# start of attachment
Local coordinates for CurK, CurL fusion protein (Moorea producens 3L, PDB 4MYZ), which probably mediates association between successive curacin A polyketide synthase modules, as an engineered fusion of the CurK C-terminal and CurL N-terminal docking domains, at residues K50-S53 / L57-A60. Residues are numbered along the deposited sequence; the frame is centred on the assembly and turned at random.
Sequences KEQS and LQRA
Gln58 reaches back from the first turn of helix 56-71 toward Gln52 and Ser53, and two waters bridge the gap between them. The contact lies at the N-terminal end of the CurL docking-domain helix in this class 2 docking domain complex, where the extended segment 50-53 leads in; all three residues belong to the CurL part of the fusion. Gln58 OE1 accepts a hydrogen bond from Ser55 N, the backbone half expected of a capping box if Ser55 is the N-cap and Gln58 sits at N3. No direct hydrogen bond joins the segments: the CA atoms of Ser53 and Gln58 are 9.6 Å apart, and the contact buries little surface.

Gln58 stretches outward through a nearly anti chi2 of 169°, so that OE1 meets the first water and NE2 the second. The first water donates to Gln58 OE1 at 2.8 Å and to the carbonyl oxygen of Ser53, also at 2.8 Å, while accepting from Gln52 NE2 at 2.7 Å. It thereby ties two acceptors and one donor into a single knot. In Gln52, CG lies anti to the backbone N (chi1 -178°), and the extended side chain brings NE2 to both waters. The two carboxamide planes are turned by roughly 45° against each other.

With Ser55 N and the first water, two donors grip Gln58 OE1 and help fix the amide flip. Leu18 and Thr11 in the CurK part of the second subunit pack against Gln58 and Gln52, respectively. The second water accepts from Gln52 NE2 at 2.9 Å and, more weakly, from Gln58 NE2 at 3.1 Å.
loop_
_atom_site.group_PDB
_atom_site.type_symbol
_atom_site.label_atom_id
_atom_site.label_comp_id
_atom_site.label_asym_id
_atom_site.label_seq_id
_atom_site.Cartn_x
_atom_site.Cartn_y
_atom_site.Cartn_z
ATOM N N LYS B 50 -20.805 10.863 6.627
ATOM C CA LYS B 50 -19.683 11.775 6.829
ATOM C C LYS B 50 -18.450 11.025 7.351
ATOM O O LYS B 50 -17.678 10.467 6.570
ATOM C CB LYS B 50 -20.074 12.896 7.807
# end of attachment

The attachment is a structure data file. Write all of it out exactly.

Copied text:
Local coordinates for CurK, CurL fusion protein (Moorea producens 3L, PDB 4MYZ), which probably mediates association between successive curacin A polyketide synthase modules, as an engineered fusion of the CurK C-terminal and CurL N-terminal docking domains, at residues K50-S53 / L57-A60. Residues are numbered along the deposited sequence; the frame is centred on the assembly and turned at random.
Sequences KEQS and LQRA
Gln58 reaches back from the first turn of helix 56-71 toward Gln52 and Ser53, and two waters bridge the gap between them. The contact lies at the N-terminal end of the CurL docking-domain helix in this class 2 docking domain complex, where the extended segment 50-53 leads in; all three residues belong to the CurL part of the fusion. Gln58 OE1 accepts a hydrogen bond from Ser55 N, the backbone half expected of a capping box if Ser55 is the N-cap and Gln58 sits at N3. No direct hydrogen bond joins the segments: the CA atoms of Ser53 and Gln58 are 9.6 Å apart, and the contact buries little surface.

Gln58 stretches outward through a nearly anti chi2 of 169°, so that OE1 meets the first water and NE2 the second. The first water donates to Gln58 OE1 at 2.8 Å and to the carbonyl oxygen of Ser53, also at 2.8 Å, while accepting from Gln52 NE2 at 2.7 Å. It thereby ties two acceptors and one donor into a single knot. In Gln52, CG lies anti to the backbone N (chi1 -178°), and the extended side chain brings NE2 to both waters. The two carboxamide planes are turned by roughly 45° against each other.

With Ser55 N and the first water, two donors grip Gln58 OE1 and help fix the amide flip. Leu18 and Thr11 in the CurK part of the second subunit pack against Gln58 and Gln52, respectively. The second water accepts from Gln52 NE2 at 2.9 Å and, more weakly, from Gln58 NE2 at 3.1 Å.
loop_
_atom_site.group_PDB
_atom_site.type_symbol
_atom_site.label_atom_id
_atom_site.label_comp_id
_atom_site.label_asym_id
_atom_site.label_seq_id
_atom_site.Cartn_x
_atom_site.Cartn_y
_atom_site.Cartn_z
ATOM N N LYS B 50 -20.805 10.863 6.627
ATOM C CA LYS B 50 -19.683 11.775 6.829
ATOM C C LYS B 50 -18.450 11.025 7.351
ATOM O O LYS B 50 -17.678 10.467 6.570
ATOM C CB LYS B 50 -20.074 12.896 7.807